Before the YMCA

Stop into the Door County YMCA in Fish Creek just after the Gibraltar school day ends, about 3:30 pm. Watch the backpacks pile up by the front door, and the kids scurry off in all directions to the gym, to dance class, or to the pool.

Take in this sudden burst of energy that fills the halls, watch the weight room fill up with high schoolers and adults getting off of work. The scene is unremarkable, until you remember that just 10 years ago, none of this was here.

Young kids participate in the Fish Creek YMCA’s after-school activities.

Where did all those kids go? Where did high school kids go to work out? Where did adults go to stay in shape?

Those questions only begin to illustrate the impact that the Y has had on the Northern Door community since it opened its doors a little more than 10 years ago.

Before the Y added the Fish Creek program center, residents in the northern part of the county had only sporadic options for working out indoors. To play basketball or volleyball, you had to head to Sturgeon Bay or hope to gain access to the cozy (that’s being generous) gym at the First Baptist Church in Sister Bay.

Gibraltar High School principal Kirk Knutson says it’s difficult to overstate the impact the Y has had on school options.

“Whether we look at students with disabilities, or elementary physical education classes, there are just a lot of programs that have been enhanced by the YMCA,” he says. “Our facilities can’t always offer what theirs do.”

Today the first generation of Gibraltar athletes to grow up with the YMCA are in high school, and it’s no coincidence that Gibraltar squads are more competitive than they’ve been in decades. While much credit is owed to renewed support for athletics from parents, athletes, and coaches, the Y has played no small role in providing youth with more opportunities to play and train than ever before.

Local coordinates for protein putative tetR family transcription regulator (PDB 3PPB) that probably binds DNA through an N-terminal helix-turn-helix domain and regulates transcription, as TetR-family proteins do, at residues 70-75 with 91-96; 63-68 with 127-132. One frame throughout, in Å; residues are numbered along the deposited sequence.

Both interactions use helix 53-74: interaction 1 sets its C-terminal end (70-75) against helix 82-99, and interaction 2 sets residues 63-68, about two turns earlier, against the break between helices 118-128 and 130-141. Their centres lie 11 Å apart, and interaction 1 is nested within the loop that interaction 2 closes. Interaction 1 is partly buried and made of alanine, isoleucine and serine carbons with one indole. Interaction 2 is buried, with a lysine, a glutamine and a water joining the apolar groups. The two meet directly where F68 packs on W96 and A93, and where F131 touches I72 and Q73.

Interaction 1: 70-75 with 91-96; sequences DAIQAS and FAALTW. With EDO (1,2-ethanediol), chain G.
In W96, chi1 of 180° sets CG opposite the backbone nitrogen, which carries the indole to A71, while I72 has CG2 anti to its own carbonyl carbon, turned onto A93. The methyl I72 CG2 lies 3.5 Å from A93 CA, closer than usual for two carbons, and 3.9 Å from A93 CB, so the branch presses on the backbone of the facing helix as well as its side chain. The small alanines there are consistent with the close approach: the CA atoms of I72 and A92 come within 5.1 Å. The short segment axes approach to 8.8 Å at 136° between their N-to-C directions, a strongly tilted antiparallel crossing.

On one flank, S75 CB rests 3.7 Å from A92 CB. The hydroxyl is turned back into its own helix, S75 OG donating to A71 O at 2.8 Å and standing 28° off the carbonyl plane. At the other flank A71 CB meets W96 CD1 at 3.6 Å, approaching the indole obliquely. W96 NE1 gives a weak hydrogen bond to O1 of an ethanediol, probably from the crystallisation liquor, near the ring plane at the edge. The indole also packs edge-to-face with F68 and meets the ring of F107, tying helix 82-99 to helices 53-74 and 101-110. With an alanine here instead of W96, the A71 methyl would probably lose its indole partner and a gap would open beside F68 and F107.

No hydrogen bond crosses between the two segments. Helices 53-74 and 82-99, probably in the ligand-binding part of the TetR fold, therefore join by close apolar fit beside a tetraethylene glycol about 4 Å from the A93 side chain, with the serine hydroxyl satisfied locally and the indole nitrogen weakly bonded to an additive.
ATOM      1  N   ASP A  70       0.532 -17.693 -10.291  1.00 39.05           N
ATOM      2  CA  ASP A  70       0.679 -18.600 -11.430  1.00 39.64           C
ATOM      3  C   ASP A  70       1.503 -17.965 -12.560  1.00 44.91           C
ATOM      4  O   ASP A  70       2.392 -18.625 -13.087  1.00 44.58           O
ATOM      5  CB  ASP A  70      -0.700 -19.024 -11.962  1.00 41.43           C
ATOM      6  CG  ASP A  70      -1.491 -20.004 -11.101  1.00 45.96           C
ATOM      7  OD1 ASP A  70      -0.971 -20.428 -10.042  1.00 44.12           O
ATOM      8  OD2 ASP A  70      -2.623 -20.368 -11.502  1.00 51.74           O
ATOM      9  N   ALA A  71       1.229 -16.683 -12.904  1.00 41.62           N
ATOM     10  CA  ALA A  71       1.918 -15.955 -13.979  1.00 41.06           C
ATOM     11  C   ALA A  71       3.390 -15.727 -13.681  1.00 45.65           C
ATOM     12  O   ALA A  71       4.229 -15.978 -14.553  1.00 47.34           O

Sally Pfeifer, who served as Northern Door program director for 20 years, was involved in the early stages of the fundraising and planning for the Y. She and husband Jeff raised two athletic daughters with a lot of help from Y programs.

“My girls were big into the dance program too,” she says. “The Y provides an opportunity for kids to hang out and learn a skill. The Y in general has given kids things to do before getting into high school sports and added a lot to the feeder programs.”

Knutson says 60 percent of Gibraltar high school students participate in at least one sport, far above the state average of 37 percent.

A football team that once got manhandled is now competitive and nurtures legitimate playoff dreams. The soccer team is a conference powerhouse, and the track team produces state challengers. Baseball made a trip to sectionals two years ago, and basketball posted its first winning season in over a decade last year.

No, Gibraltar isn’t bringing home state titles, but opposing teams can’t chalk up Viking games as automatic wins anymore. The kids can compete. Even such simple goals weren’t imagined as talk of a Y began in the mid-1990s, when various Gibraltar teams were enduring losing streaks measured not in games, but years.

“It gets kids interested in exercising and a healthier lifestyle in general when they’re young,” explains Bill Herbst. He has been Gibraltar’s athletic trainer for 15 years and has seen first-hand the difference the facility has made. “As a whole, the athletes are stronger and in a little better condition because there is so much more accessibility.”

Whether it’s access to the pool, controlled weight work, or just having a facility available over the weekend, Herbst said the Y is invaluable in helping athletes rehab from injury as well.

“From a rehab perspective, they have almost everything you could want,” he said. “It’s been a great asset for me. I can send kids there and know they can work out in a safe atmosphere.”

But the Y has had an impact far beyond athletics too. Pfeifer says one of the biggest surprises has been the role the Y has filled in connecting generations.

“Each day you go in and see people of all different ages come in either socially or to work out,” she said. “Retired folks talk to kids in the lifestyle center, getting to know each other. You wonder when all of these people would have interacted and talked to each other before?”